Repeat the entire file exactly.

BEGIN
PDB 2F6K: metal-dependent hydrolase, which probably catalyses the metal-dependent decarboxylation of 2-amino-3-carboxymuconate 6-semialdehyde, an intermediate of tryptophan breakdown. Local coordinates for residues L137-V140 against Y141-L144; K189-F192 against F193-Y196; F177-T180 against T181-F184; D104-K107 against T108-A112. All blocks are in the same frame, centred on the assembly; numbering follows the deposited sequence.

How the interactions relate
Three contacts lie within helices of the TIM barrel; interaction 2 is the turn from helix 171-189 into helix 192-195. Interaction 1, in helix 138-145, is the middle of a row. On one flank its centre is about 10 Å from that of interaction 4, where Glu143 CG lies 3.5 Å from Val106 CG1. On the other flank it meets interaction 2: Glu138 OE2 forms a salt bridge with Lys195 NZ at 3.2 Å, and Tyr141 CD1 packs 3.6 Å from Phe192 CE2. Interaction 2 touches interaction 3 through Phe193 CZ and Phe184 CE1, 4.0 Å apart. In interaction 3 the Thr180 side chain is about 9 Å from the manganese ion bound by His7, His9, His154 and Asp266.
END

PDB 2F6K: metal-dependent hydrolase, which probably catalyses the metal-dependent decarboxylation of 2-amino-3-carboxymuconate 6-semialdehyde, an intermediate of tryptophan breakdown. Local coordinates for residues L137-V140 against Y141-L144; K189-F192 against F193-Y196; F177-T180 against T181-F184; D104-K107 against T108-A112. All blocks are in the same frame, centred on the assembly; numbering follows the deposited sequence.

How the interactions relate
Three contacts lie within helices of the TIM barrel; interaction 2 is the turn from helix 171-189 into helix 192-195. Interaction 1, in helix 138-145, is the middle of a row. On one flank its centre is about 10 Å from that of interaction 4, where Glu143 CG lies 3.5 Å from Val106 CG1. On the other flank it meets interaction 2: Glu138 OE2 forms a salt bridge with Lys195 NZ at 3.2 Å, and Tyr141 CD1 packs 3.6 Å from Phe192 CE2. Interaction 2 touches interaction 3 through Phe193 CZ and Phe184 CE1, 4.0 Å apart. In interaction 3 the Thr180 side chain is about 9 Å from the manganese ion bound by His7, His9, His154 and Asp266.